Dr. Nadal and his colleagues at 11 clinical sites enrolled 40 patients with brain metastases related to previously untreated stage IV nonsquamous NSCLC without EGFR or ALK genetic alteration. They received carboplatin and pemetrexed plus atezolizumab every 3 weeks for four to six cycles, followed by maintenance with pemetrexed plus atezolizumab until progressive disease or a maximum of 2 years.

KEY POINTS

  • Atezolizumab plus chemotherapy yielded benefits in previously untreated patients with non–small cell lung cancer and brain metastasis.
  • The 12-month progression-free survival rate was 60%, and grade 3 or 4 toxicity was seen in 27.5% of patients.
  • Median systemic progression-free survival was 8.8 months, with an 18-month progression-free survival rate of 24.9%.
  • Median intracranial progression-free survival was 6.9 months, with an 18-month progression-free survival rate of 10.4%.

The study had a Bayesian design to closely monitor safety and efficacy. Historical data have shown a 12-week progression-free survival rate in this population of 40% with chemotherapy and a grade 3 or 4 toxicity rate of 35% when atezolizumab is given with platinum-based chemotherapy. The study’s goal was a progression-free survival rate of at least 50% and a rate of grade 3 or 4 toxicity limited to 35%.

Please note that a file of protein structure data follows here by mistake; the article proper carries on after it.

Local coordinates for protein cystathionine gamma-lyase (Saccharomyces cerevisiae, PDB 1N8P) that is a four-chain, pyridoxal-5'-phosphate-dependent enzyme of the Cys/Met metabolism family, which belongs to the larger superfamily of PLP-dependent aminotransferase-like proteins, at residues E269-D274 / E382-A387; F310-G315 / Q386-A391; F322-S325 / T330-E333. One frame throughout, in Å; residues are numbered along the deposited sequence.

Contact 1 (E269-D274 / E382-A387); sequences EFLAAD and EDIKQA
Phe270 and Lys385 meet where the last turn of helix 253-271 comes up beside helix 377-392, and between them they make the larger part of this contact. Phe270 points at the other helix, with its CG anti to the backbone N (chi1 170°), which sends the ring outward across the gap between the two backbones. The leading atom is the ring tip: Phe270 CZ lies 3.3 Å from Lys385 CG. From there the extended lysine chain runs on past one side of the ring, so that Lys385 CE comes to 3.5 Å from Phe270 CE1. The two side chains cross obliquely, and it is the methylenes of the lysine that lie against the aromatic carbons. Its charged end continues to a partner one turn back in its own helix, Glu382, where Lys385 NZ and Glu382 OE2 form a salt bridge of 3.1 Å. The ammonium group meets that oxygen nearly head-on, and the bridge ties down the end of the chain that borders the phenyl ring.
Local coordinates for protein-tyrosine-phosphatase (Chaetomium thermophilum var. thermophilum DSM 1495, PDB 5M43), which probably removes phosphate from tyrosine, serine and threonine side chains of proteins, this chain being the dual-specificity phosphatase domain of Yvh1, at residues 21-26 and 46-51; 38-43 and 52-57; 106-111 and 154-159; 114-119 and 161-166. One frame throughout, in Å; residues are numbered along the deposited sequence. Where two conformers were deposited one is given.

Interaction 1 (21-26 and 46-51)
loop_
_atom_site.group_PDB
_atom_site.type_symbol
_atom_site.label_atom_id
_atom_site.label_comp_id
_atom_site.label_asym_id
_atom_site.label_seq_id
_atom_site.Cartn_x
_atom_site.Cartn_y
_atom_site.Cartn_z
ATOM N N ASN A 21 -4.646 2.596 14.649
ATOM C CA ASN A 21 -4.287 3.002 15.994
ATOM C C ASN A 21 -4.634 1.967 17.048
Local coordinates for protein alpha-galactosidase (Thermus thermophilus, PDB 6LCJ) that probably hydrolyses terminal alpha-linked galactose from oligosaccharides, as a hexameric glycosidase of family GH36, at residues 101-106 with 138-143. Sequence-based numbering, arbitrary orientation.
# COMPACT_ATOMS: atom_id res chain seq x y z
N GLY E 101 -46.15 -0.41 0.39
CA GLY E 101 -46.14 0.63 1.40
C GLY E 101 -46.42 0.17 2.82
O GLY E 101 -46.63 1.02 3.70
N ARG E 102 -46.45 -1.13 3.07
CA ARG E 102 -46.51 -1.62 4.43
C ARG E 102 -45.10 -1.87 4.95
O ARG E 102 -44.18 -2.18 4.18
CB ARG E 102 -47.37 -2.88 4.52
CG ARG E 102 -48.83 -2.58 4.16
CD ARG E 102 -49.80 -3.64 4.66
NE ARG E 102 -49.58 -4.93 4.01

In the population of 40 patients, 75% were smokers, 37% had an Eastern Cooperative Oncology Group performance status of 1, and 43% had received corticosteroids. The median number of treatment cycles was 4 for carboplatin, 8.5 for pemetrexed, and 8.5 for atezolizumab. Most patients with progression of brain metastasis received radiotherapy; many patients without systemic disease progression have remained on study treatment.

Key Findings

“The study was completed, as the boundaries for futility or unacceptable toxicity were not reached,” Dr. Nadal reported. “The regimen yielded promising systemic and intracranial progression-free survival, as well as promising overall survival, in this population of patients, who can have a dismal prognosis.”

At a median follow-up of 17.2 months, the 12-week progression-free survival rate was 60%, and the grade 3 or 4 toxicity rate was 27.5%. Systemic progression-free survival by Response Evaluation Criteria in Solid Tumors version 1.1 criteria was 8.8 months, and the 18-month progression-free survival was 24.9%. Median intracranial progression-free survival by Response Assessment in Neuro-Oncology Brain Metastases criteria was 6.9 months, with an 18-month progression-free survival rate of 10.4%. Median overall survival was 13.6 months, and 2-year overall survival was 32%.